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Five Reasons Why “A Star is Born” Sucks

October 6, 2018

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I wanted to like A Star is Born. I loved the trailer and raved about it in my New York Times column. Then I saw the movie, and it’s the worst piece of wet kitsch I’ve endured since The Greatest Showman. (If you loved The Greatest Showman, you can stop reading now, because you probably loved A Star is Born, too.)

How did I hate A Star is Born? With every fiber of my being. Let me count the ways.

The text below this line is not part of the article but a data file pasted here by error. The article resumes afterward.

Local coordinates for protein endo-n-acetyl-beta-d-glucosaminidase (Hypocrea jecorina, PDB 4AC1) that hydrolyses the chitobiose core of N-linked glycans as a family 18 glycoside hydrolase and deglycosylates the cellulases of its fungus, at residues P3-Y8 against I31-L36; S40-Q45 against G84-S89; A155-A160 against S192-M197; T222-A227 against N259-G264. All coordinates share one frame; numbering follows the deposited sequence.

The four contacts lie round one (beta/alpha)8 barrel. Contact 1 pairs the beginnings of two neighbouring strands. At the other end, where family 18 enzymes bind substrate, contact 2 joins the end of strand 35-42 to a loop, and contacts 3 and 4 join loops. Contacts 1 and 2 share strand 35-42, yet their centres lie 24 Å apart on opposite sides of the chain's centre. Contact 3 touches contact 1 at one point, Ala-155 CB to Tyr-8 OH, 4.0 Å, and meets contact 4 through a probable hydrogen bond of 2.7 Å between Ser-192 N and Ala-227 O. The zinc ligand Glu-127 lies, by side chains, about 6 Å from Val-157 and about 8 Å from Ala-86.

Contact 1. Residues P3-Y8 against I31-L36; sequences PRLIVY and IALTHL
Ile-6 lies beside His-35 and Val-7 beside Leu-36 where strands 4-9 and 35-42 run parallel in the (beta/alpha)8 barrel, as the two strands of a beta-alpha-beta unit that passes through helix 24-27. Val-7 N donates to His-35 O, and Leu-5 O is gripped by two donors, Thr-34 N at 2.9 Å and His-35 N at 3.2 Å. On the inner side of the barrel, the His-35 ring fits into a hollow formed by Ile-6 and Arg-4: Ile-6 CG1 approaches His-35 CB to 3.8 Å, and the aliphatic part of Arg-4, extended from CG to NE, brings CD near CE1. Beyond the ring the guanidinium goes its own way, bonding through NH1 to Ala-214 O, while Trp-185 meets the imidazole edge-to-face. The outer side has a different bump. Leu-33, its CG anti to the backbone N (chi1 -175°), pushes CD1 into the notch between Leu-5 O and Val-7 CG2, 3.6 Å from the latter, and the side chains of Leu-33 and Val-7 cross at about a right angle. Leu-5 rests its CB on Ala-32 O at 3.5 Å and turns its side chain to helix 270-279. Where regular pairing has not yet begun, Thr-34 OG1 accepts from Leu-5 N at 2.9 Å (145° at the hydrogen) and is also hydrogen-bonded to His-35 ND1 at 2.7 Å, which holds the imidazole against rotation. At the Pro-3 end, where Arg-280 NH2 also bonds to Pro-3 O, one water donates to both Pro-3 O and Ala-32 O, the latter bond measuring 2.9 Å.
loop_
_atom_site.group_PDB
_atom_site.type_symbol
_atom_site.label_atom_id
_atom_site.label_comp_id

Bradley Cooper doesn’t know the difference between acting and impersonating. The best performance is A Star is Born, paws down, is given by Bradley Cooper’s real-life dog, Charlie, who plays his character’s dog, Charlie. I didn’t doubt for a second that Charlie was a dog. I didn’t believe for a second, on the other hand, that Bradley Cooper was an alcoholic, drug-addicted, grizzled country singer. He seemed like he was doing an impression of a country singer — specifically, Kris Kristofferson, who played the same role in the 1976 version of this Hollywood chestnut — with a little bit of Jeff Bridges in Crazy Heart thrown in, and a whole lot of Sam Elliott, who plays his brother. The fact that Cooper’s character, Jackson, admits he stole his brother’s voice doesn’t make it any less an act of dramatic theft.